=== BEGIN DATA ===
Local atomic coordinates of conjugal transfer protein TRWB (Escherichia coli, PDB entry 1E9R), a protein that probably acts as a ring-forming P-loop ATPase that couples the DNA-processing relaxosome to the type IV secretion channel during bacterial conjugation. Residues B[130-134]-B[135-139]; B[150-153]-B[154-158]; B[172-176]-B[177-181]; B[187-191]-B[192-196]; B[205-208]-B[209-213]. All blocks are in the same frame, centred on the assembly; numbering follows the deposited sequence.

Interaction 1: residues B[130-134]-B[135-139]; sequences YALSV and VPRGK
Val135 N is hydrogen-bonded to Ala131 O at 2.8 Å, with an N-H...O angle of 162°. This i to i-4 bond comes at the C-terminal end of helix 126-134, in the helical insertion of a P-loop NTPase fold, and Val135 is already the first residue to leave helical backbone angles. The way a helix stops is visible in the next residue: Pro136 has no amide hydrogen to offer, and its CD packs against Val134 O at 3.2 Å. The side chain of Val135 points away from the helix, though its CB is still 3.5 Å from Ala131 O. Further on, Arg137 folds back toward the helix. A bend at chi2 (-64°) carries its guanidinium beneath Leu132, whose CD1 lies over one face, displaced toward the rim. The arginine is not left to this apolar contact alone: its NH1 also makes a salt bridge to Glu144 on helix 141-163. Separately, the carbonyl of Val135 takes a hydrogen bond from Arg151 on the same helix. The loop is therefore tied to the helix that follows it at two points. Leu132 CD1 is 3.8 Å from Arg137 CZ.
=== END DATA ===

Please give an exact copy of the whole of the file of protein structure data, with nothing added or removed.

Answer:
Local atomic coordinates of conjugal transfer protein TRWB (Escherichia coli, PDB entry 1E9R), a protein that probably acts as a ring-forming P-loop ATPase that couples the DNA-processing relaxosome to the type IV secretion channel during bacterial conjugation. Residues B[130-134]-B[135-139]; B[150-153]-B[154-158]; B[172-176]-B[177-181]; B[187-191]-B[192-196]; B[205-208]-B[209-213]. All blocks are in the same frame, centred on the assembly; numbering follows the deposited sequence.

Interaction 1: residues B[130-134]-B[135-139]; sequences YALSV and VPRGK
Val135 N is hydrogen-bonded to Ala131 O at 2.8 Å, with an N-H...O angle of 162°. This i to i-4 bond comes at the C-terminal end of helix 126-134, in the helical insertion of a P-loop NTPase fold, and Val135 is already the first residue to leave helical backbone angles. The way a helix stops is visible in the next residue: Pro136 has no amide hydrogen to offer, and its CD packs against Val134 O at 3.2 Å. The side chain of Val135 points away from the helix, though its CB is still 3.5 Å from Ala131 O. Further on, Arg137 folds back toward the helix. A bend at chi2 (-64°) carries its guanidinium beneath Leu132, whose CD1 lies over one face, displaced toward the rim. The arginine is not left to this apolar contact alone: its NH1 also makes a salt bridge to Glu144 on helix 141-163. Separately, the carbonyl of Val135 takes a hydrogen bond from Arg151 on the same helix. The loop is therefore tied to the helix that follows it at two points. Leu132 CD1 is 3.8 Å from Arg137 CZ.